PH 271 Philosophy of Being 3 CR
Prerequisite: PH 101

PH 272 Metaphysics 3 CR
We will investigate some of the great themes of European philosophy and the problem of metaphysics as the intellectual inquiry which is supposed to clarify them. Topics will include: The problems of the One and the Many, Substrata and Substances, Being and Nothingness, Appearances and Things-in-Themselves, Change and Necessity, the world as will and as representation, the relation between the intelligible world and phenomenal reality, personal identity and free will. Prerequisite: PH 101

PH 273 Philosophy of Person 3 CR
Prerequisite: PH 101

PH 278 East/West Comparative Philosophy 3 CR
Heidegger and East Asian thought, the origin of Greek and Chinese philosophy; the Kyoto school; Nishitani's Religion and Nothingness. Prerequisite: PH 101

PH 283 Philosophical Theology 3 CR

The problem of God before and after Kant's “Copernical Revolution,” phenomenology of religion and postmodern theology. Prerequisite: PH 101



PH 284 Philosophy & Film 3 CR
Prerequisite: PH 101

PH 285 Philosophy of the Performing Arts 3 CR
Prerequisite: PH 101

PH 299 Special Topics in Philosophy 3 CR
Designates new or occasional courses capitalizing on a timely topic, a faculty member's particular interest, an experimental alternative to existing courses, etc. Consult the current course schedule for available topics and current prerequisites. Prerequisites established by the department. Prerequisite: PH 101

PH 306 Existentialism 3 CR
Nineteenth- and 20th-century existentialism, especially the thought of Kierkegaard, Nietzsche, Heidegger and Sartre. Prerequisite: PH 101

PH 307 Philosophy of the Lived Experience 3 CR 
Introduces phenomenology as a working method for philosophical reflection on lived-experience. Topics include the distinction between the natural and phenomenological attitudes, the intentional structure of consciousness, the basic analysis of cognitive, evaluative and volitional experience, and the phenomenological critique of naturalism, dualism, and subjective idealism. Representative themes and/or historical figures may be emphasized. Formerly “Introduction to Phenomenology” Prerequisite: PH 101 

PH 312 Philosophy of Marx 3 CR

Philosophical foundations of Marx’s thought in Aristotle, Hegel, Feuerbach and other predecessors . Analysis of Marx’s critique of liberal political thought, as well as his conceptions of alienation, exploitation, and historical materialism. Investigation of various philosophical responses to Marxism and evaluation of its applicability to contemporary capitalist societies. Prerequisite: PH 101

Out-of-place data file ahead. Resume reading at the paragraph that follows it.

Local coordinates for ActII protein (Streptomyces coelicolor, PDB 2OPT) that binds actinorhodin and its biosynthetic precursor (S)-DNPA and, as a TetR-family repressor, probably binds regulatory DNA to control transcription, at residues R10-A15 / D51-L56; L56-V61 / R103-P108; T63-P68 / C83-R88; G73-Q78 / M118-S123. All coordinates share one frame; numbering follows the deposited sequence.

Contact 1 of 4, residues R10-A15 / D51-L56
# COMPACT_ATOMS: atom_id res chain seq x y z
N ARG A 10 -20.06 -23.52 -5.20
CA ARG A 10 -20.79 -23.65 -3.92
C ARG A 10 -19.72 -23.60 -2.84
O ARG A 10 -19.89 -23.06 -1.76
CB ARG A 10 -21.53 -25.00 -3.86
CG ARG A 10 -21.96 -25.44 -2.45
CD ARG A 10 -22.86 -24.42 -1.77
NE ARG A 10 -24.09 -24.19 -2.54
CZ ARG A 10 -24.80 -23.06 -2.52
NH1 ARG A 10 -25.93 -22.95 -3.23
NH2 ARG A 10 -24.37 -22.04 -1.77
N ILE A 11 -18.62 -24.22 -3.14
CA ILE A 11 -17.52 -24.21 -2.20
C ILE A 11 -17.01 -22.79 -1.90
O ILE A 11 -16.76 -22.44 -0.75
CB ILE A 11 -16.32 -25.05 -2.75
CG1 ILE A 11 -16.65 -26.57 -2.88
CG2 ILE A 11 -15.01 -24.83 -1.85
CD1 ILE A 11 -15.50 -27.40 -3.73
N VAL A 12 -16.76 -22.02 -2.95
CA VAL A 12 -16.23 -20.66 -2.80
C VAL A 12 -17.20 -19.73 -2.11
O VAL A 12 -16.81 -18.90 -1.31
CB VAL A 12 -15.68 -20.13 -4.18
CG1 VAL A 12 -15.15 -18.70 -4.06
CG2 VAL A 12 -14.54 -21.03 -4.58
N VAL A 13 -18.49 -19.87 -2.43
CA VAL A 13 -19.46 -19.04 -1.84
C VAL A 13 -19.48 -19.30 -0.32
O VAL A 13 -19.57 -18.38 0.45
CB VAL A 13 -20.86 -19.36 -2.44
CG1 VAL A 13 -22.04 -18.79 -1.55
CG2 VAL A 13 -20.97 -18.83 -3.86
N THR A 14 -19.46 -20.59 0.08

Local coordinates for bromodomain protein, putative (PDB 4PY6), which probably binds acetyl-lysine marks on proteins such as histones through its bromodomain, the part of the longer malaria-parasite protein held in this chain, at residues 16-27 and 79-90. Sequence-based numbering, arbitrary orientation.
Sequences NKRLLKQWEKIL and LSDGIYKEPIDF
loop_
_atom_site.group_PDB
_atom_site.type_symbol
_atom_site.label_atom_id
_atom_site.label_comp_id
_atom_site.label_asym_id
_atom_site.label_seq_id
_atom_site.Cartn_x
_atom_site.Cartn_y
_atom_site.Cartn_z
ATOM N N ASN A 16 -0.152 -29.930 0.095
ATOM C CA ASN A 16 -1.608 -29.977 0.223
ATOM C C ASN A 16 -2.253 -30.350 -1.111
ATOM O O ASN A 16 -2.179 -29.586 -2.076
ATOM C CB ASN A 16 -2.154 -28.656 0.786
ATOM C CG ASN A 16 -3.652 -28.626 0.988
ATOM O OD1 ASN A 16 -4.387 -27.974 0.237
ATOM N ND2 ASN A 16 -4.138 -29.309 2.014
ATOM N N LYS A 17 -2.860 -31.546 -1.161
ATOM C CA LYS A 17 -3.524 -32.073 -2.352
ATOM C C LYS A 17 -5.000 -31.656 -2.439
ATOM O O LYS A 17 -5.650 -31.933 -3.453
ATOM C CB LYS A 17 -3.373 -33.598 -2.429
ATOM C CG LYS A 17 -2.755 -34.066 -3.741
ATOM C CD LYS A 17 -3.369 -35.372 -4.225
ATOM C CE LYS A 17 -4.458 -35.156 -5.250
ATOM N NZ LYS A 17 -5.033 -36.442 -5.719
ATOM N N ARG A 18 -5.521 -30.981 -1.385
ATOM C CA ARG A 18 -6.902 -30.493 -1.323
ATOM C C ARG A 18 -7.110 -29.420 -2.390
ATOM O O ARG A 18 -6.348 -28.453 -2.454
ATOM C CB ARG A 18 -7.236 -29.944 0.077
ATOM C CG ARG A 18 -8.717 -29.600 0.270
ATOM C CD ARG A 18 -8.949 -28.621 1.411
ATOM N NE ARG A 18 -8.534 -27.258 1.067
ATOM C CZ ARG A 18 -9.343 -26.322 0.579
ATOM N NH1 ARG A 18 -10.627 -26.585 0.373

PH 313 Contemporary Continental Philosophy 3 CR
An investigation of themes and methods that have emerged in continental philosophy since the second half of the twentieth century. Possible foci include the hermeneutic and deconstructivist challenges to phenomenology and existentialism, post-humanist approaches to ethics, post-structuralist approaches to society, and the metaphysics of structures and events. Prerequisite: PH 101

PH 314 Truth and Meaning 3 CR  
An historical investigation of the nature of meaning and language, with a particular focus on work done since the mid-nineteenth century.  We will explore the relationship between the meaning of a proposition and the conditions for the possibility of its truth or verification, and the extent to which all meaning and understanding are (or are not) unified into a holistic “conceptual scheme”. Prerequisite: PH 101

PH 322 American Philosophy 3 CR
This course engages representative figures from American Transcendentalism and American Pragmatism in the attempt to answer the questions,  “How shall I live?”  “What can I know?” and  “What is real?” Prerequisite: PH 101

PH 329 Eastern Philosophy 3 CR
An introduction to the philosophies of India, China and Japan. A presentation and analysis of the major schools of philosophy, including Hinduism, Buddhism, the Confucian school, Taoism and Zen Buddhism. Topics include finding one's self, transformation, compassion, moral cultivation, sagehood and enlightenment. Prerequisite: PH 101

PH 351 Philosophical Psychology 3 CR Investigates philosophical questions that arise in establishing psychology as a science. The course will explore field-defining concepts such as soul and mind, as well as particular problems pertaining to the division and connection of mental phenomena. Specific themes such as the relation between psychology and physiology, the practical value of psychology, the nature of psychological laws, the ontological status of the mental object, the normal and the abnormal, or the comparability of human and animal may be emphasized. Broader questions about how philosophy and psychology may influence and enrich one another may also be addressed. Prerequisite: PH 101

PH 360 Evolution, Philosophy & Christianity
Prerequisite: PH 101

PH 361 Modern Philosophy
Prerequisite: PH 101

PH 365 German Philosophical Tradition
Prerequisite: PH 101

PH 366 Philosophy of Kant
Prerequisite: PH 101

PH 380 Love in the Western Tradition
Prerequisite: PH 101

PH 382 Problems in Contemporary Philosophy 3 CR
Topics, selected by the instructor, such as war and peace, near-death studies, the philosophical novel, new directions in philosophy or the crisis in professional ethics. Prerequisite: PH 101

PH 390 Great Texts in Philosophy 3 CR
A detailed examination of a single work that has had a significant influence on the history of philosophy. Emphasis is on understanding the author’s arguments, methods and motivations through close reading. The historical background, history of influence, and contemporary appropriation of the text may also be considered. Prerequisite: PH 101

PH 399 Independent Study 1–3 CR
An area of study for which no course is presently provided. The student must find an instructor competent in his or her proposed topic and secure the permission of the chairperson and the dean. Prerequisite: PH 101